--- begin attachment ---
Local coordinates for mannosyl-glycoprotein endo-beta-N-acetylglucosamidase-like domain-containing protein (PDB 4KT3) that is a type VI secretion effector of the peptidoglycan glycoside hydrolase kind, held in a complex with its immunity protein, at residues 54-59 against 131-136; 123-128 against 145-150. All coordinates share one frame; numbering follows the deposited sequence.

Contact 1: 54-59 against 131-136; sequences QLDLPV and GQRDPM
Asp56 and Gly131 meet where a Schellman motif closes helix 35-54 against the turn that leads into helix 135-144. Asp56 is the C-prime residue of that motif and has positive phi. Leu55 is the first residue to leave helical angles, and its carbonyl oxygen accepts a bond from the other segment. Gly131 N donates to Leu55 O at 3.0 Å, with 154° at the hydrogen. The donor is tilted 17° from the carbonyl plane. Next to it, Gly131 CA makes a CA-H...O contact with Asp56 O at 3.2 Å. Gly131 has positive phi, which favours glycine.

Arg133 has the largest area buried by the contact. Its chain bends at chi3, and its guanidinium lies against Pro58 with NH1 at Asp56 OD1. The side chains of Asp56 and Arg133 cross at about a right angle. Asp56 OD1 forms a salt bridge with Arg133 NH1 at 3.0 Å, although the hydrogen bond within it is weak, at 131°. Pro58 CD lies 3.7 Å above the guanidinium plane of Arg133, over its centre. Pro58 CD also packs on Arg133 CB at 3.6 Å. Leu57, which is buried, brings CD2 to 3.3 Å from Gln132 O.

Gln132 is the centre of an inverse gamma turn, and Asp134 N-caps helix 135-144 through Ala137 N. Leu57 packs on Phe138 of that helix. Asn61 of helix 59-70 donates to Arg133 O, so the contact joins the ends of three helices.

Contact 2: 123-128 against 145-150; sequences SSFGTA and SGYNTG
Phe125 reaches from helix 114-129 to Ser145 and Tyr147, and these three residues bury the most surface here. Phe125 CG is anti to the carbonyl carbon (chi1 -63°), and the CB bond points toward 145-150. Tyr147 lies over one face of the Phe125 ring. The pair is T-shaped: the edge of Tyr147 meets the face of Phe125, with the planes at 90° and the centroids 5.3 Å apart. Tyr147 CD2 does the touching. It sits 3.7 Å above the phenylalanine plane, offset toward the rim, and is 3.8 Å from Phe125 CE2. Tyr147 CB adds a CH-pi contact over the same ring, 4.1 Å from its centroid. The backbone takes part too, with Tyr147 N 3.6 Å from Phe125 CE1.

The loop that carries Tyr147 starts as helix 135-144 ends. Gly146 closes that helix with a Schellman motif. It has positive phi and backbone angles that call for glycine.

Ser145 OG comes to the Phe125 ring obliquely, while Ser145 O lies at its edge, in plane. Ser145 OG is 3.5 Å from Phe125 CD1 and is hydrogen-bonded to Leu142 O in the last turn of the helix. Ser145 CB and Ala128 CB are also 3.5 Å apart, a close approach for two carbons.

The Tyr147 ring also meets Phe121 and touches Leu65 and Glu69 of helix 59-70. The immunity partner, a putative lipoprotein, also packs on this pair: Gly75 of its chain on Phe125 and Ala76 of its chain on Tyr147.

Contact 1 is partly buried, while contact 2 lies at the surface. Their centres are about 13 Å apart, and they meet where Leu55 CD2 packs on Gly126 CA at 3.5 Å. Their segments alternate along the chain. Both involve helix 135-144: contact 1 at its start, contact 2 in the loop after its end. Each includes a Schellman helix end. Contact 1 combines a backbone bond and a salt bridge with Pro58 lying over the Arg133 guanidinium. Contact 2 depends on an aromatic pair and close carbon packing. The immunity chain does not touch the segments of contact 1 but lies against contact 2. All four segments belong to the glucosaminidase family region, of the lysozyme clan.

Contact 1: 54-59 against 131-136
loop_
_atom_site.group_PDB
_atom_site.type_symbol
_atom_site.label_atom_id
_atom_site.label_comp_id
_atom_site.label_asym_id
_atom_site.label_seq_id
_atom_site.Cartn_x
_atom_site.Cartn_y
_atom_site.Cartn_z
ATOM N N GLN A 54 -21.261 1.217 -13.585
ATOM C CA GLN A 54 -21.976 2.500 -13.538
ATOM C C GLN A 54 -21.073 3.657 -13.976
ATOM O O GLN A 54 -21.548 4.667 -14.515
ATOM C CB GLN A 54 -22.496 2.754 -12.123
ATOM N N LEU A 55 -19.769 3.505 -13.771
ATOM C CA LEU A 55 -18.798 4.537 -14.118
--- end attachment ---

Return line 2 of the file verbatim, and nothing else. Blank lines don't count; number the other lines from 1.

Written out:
Contact 1: 54-59 against 131-136; sequences QLDLPV and GQRDPM